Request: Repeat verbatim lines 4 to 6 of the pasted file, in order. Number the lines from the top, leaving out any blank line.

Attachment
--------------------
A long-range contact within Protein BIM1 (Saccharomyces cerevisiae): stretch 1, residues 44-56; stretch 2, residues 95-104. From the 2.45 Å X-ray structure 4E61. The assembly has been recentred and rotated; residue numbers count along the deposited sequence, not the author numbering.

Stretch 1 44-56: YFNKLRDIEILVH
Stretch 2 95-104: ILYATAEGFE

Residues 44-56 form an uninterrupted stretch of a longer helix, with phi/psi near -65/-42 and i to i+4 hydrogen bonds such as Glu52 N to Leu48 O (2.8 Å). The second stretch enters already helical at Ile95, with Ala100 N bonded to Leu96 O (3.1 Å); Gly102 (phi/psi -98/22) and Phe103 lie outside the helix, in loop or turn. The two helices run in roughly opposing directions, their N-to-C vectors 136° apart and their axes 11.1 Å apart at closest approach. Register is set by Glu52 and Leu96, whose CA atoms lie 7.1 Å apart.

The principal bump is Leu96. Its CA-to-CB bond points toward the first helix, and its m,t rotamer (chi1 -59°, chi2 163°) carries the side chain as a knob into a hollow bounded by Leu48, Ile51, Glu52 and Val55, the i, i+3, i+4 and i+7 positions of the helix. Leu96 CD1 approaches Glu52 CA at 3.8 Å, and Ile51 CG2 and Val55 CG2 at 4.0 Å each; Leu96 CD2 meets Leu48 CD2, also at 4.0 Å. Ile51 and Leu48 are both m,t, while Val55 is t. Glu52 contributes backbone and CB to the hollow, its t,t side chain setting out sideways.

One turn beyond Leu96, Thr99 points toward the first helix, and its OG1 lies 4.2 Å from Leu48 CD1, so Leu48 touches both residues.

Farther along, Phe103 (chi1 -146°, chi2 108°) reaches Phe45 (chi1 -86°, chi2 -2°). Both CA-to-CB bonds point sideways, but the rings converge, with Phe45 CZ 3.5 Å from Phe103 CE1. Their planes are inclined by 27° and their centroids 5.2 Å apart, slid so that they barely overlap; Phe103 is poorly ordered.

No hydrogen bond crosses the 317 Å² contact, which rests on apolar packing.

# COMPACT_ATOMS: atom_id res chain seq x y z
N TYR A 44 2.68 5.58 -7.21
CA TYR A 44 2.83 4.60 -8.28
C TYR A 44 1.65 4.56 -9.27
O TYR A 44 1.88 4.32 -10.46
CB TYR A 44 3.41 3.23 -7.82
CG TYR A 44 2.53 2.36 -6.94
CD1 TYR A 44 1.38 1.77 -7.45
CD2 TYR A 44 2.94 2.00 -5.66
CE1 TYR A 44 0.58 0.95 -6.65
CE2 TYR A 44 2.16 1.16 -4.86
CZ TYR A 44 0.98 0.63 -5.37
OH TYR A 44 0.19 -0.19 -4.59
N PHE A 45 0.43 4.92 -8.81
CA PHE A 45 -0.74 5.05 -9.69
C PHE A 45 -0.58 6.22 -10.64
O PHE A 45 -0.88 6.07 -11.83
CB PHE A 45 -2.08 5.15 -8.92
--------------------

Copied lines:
Residues 44-56 form an uninterrupted stretch of a longer helix, with phi/psi near -65/-42 and i to i+4 hydrogen bonds such as Glu52 N to Leu48 O (2.8 Å). The second stretch enters already helical at Ile95, with Ala100 N bonded to Leu96 O (3.1 Å); Gly102 (phi/psi -98/22) and Phe103 lie outside the helix, in loop or turn. The two helices run in roughly opposing directions, their N-to-C vectors 136° apart and their axes 11.1 Å apart at closest approach. Register is set by Glu52 and Leu96, whose CA atoms lie 7.1 Å apart.

The principal bump is Leu96. Its CA-to-CB bond points toward the first helix, and its m,t rotamer (chi1 -59°, chi2 163°) carries the side chain as a knob into a hollow bounded by Leu48, Ile51, Glu52 and Val55, the i, i+3, i+4 and i+7 positions of the helix. Leu96 CD1 approaches Glu52 CA at 3.8 Å, and Ile51 CG2 and Val55 CG2 at 4.0 Å each; Leu96 CD2 meets Leu48 CD2, also at 4.0 Å. Ile51 and Leu48 are both m,t, while Val55 is t. Glu52 contributes backbone and CB to the hollow, its t,t side chain setting out sideways.

One turn beyond Leu96, Thr99 points toward the first helix, and its OG1 lies 4.2 Å from Leu48 CD1, so Leu48 touches both residues.